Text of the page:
SG: It’s gonna be OK. Embracing your resemblance to a fictional inbred sociopath king, then soliciting the approval of an Internet columnist … I mean, those aren’t red flags at all. You’re handling this fine.
Q: Why did the 2014 Sixers even need a coach? Wouldn’t it be the greatest tank job ever to play a season without a head coach. They’d be riggin’ for Wiggins by letting the players sub out on their own with no game plan. It’d be the most entertaining team in the league and they’d easily have the league’s worst record. Tell me you wouldn’t be on board for this.
—Mike Bell, Alexandria, VA
SG: Believe me, I loved this idea just as much as I loved the idea of “Allen Iverson, Head Coach.” Then the Sixers had to go hire Spurs assistant Brett Brown as their head coach — or in this case, their head caretanker — because there’s no better way to kick off your head coaching career than by going 7-75. Throw in an offense revolving around Thad Young and Evan Turner and it’s almost enough to make me change my answer for the “What 2014 NBA team should Halberstam cover?” question.
Q: Which professional sport do you think would best be able to translate the WWE’s “Money in the Bank” idea?7 My vote would be golf. Imagine if the PGA held a “Money in the Bank” golf tournament every year. The winner gets the MITB suitcase, then can use it any time over the next 12 months — even if it means cashing in the suitcase against someone who just won a major, then playing them in a one-hole playoff for the title they just won. How great would it be if Tiger Woods was celebrating on 18 after finally ending his major drought, only to see Sergio Garcia come walking up the 18th green with a red briefcase?
—Ken Rodney, Mississuaga, Ontario
For those of you who don’t follow wrestling — every year, the WWE throws a Money in the Bank pay-per-view, with the main event featuring a “money in the bank” suitcase hanging above a ladder in the ring (and multiple wrestlers fighting for it). Whoever wins that suitcase gets to “cash it in” later against the current champ — a match anytime they want, wherever and whenever. At this year’s SummerSlam, Daniel Bryan beat John Cena for the WWE title, then lost it four minutes later when Randy Orton cashed in his suitcase (with help from a crooked referee). Ironically, wrestling also needs help with its weakest major — they have three good ones (WrestleMania, Royal Rumble and SummerSlam) but need to upgrade the fourth from Survivor Series to Money in the Bank.
SG: Ken just came up with a way to save our weakest golf major — the PGA Tournament, a.k.a. the Homeless Man’s U.S. Open. If you can name our last 10 PGA title winners, I’ll give you 100 bucks. You’re right, I’m not doing that. But if the PGA title guaranteed you a suitcase that could be used one time to challenge any tournament winner — the Masters and U.S. Open excepted — wouldn’t you pay a little more attention to the PGA title?
I think we also need the MITB idea for the Australian Open, which improbably became our fourth tennis major for two reasons: It’s the first big tennis event of the year, and everyone loves hanging out with Australian people. The other corner that the Australian Open needs to own: married mixed doubles. It’s the best television idea that doesn’t exist yet. Ever watch a married couple play doubles? It’s impossible for them to get along for one full set. It can’t be done.
For instance, I played doubles with my wife at a summer wedding — our friend Daniel kept hitting it right between us hoping my wife would jump over to my side and I’d get pissed about it. Of course, that’s exactly what happened because my wife absolutely loves jumping in front of my forehand so she can try a lunging backhanded volley that has a 12 percent chance of working. So I bitched about it, then she got mad that I bitched about it, and we totally fell apart and ended up losing in three sets. Grantland’s Bill Barnwell doesn’t believe in momentum in sports — he obviously hasn’t watched a married couple play tennis before. I’m telling you, married mixed doubles would (a) put the Australian Open on par with Wimbledon, and (b) lead to an Andre Agassi–Steffi Graf divorce within three years.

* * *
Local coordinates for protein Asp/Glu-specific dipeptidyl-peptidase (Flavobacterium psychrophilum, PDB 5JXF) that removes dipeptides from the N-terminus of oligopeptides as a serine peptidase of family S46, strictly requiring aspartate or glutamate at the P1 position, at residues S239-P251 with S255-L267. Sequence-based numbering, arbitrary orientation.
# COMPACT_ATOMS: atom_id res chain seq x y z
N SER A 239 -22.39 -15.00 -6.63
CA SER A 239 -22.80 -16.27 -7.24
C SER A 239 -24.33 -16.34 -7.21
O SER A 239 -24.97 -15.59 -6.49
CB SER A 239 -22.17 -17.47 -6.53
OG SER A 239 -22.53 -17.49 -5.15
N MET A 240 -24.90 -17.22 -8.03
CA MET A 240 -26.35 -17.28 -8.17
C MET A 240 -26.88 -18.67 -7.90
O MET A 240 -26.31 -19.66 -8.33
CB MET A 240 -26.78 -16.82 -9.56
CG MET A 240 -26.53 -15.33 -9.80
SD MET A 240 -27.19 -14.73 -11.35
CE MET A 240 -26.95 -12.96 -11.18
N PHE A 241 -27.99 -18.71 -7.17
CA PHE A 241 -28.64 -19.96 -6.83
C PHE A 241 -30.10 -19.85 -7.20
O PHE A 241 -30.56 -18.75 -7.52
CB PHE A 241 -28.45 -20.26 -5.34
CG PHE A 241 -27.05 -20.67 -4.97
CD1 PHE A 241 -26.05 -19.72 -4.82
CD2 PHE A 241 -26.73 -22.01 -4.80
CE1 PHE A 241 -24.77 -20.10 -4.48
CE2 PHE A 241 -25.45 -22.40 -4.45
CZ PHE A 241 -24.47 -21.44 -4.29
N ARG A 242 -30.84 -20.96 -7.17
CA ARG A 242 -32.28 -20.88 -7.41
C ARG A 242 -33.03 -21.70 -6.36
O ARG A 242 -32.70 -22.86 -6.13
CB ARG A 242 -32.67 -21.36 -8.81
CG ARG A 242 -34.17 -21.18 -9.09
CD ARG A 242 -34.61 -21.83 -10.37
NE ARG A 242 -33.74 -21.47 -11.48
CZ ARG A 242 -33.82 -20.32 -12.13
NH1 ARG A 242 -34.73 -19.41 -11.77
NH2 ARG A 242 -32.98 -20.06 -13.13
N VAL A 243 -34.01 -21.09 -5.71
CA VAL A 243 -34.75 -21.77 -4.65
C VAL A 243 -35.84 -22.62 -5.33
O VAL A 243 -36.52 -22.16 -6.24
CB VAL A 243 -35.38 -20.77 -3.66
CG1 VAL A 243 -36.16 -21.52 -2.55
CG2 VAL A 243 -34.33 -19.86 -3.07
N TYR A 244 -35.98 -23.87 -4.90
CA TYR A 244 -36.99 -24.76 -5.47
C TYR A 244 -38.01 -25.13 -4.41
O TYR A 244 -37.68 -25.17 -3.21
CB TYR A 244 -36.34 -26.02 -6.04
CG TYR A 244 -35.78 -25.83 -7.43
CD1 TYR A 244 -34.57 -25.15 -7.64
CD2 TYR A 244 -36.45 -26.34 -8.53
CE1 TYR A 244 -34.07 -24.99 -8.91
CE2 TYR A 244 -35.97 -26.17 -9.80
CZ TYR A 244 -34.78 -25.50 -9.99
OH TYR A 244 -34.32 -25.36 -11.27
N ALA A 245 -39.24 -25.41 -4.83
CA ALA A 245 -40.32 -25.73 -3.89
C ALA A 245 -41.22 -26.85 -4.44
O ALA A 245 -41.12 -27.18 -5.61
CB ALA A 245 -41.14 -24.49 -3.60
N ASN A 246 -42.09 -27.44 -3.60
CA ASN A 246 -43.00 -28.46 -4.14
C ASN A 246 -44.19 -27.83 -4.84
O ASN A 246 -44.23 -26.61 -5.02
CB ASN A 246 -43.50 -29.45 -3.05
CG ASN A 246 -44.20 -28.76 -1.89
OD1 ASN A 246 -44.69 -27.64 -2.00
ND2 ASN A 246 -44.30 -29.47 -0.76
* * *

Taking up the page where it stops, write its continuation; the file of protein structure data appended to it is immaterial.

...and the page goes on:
Q: I just noticed that the Angels have an OF named Collin Cowgill. Anytime he makes a backhanded catch from now on, can we call it a “Reverse Cowgill”?
—Ravi, New York
SG: Oh boy …
Q: So I thought of this brilliant idea last night: Renaming the conference rooms at our office after female porn stars. Like, “hey, where’s Tom?” “Oh, he’ll be in Jenna Jameson for another 15 minutes.”
SG: Wow, we’re already in range?
Q: The other night I was at the bar with my buddy for some a stand-up comedy open mic. The open mic got done (surprisingly good, which lead us to drinking more) and led to a “roast” of some dude that works at the local Trader Joe’s by his co-workers. He was moving to Boston and they were all convinced that he would be eaten alive or at least become homeless in the next year. Again, surprisingly funny and we drank more. The night was coming to an end and my buddy went for a cigarette. It was at this point that I realized the attractive older woman that had been sitting across from us all night had a grilled cheese sandwich she had only eaten half of. Naturally, I asked her if she was going to eat the rest of her sandwich. To this she replied that I could certainly eat it, and if I wanted a beer. In a state of giddiness usually reserved for when I make it to McDonald’s breakfast I replied yes and she goes and buys me a delicious craft beer because this is Seattle. She comes back with the beer and we proceed to talk for a while (turns out she’s from South Africa/England, extra cool) before the subject turns to pot, which leads to a walk back to my house and a smoke sesh with my roommates. We all party for a while before crashing.
The next night she comes over to hang out again … only this time with a bag of Cheesy Poofs, two six packs, chips with salsa AND guacamole, and a fifth of Knob Creek. Not to mention she went out and bought us a pack of Charmin (ULTRA-SOFT!) toilet paper when we mentioned we were out later that night. This all leads to my question … do we have a Sugar Mama or is there another term for a cougar that provides for multiple of men? As far as I know Sugar Mama is a singular term.
—Kenny, Seattle, WA
SG: Yup, these are my readers.